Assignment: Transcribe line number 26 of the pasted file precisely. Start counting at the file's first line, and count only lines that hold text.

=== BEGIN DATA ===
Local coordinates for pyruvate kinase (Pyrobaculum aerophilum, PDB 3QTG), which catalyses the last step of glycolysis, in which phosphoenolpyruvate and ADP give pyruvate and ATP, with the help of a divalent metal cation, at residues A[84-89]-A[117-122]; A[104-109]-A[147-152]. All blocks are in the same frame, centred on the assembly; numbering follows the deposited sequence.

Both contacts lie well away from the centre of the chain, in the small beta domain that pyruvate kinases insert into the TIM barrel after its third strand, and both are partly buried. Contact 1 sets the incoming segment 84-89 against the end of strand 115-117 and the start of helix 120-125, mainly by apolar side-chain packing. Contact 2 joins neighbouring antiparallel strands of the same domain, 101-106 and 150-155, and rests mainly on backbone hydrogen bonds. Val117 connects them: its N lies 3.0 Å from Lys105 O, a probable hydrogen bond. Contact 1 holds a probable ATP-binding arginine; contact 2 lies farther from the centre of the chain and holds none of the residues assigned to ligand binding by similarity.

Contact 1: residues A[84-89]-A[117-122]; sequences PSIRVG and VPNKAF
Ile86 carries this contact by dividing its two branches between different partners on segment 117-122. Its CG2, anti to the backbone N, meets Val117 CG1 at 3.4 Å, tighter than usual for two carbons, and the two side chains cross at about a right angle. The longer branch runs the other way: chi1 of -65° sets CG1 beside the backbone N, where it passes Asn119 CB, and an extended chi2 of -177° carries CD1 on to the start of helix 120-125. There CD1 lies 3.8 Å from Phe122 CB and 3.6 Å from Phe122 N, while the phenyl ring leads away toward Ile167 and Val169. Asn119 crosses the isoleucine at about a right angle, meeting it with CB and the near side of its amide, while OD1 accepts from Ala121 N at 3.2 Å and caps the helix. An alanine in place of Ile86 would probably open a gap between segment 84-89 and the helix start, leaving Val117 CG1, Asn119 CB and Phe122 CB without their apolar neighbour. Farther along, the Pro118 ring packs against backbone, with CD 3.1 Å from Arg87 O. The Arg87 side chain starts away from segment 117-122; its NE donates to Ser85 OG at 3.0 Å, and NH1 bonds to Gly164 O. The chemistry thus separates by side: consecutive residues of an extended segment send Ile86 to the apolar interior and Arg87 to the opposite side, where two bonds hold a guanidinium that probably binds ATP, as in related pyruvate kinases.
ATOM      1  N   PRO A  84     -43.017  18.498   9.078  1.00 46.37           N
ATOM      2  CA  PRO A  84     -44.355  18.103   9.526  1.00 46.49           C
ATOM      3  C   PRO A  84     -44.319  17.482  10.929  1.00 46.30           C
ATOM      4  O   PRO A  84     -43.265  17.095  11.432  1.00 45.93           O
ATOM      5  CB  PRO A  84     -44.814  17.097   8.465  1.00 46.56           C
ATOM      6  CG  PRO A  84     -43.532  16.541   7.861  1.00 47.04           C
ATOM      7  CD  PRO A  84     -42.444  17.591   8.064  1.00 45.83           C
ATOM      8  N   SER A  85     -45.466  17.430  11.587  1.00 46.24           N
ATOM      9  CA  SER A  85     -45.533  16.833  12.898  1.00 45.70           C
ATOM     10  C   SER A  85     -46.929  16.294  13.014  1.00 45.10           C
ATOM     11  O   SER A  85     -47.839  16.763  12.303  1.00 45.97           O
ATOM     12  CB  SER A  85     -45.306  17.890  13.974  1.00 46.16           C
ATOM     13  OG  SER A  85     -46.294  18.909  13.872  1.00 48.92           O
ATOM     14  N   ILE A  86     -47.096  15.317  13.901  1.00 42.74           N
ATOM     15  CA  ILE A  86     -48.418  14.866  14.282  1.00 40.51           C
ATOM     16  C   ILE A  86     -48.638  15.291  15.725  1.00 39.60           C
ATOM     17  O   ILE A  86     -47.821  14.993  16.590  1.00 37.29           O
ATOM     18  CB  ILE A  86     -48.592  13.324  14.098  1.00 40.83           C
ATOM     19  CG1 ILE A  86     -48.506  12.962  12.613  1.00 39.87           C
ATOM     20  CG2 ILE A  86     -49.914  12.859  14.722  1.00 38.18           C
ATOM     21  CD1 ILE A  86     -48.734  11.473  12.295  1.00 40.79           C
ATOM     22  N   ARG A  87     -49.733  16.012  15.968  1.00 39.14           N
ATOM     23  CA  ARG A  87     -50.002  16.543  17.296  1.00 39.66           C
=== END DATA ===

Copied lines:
ATOM     22  N   ARG A  87     -49.733  16.012  15.968  1.00 39.14           N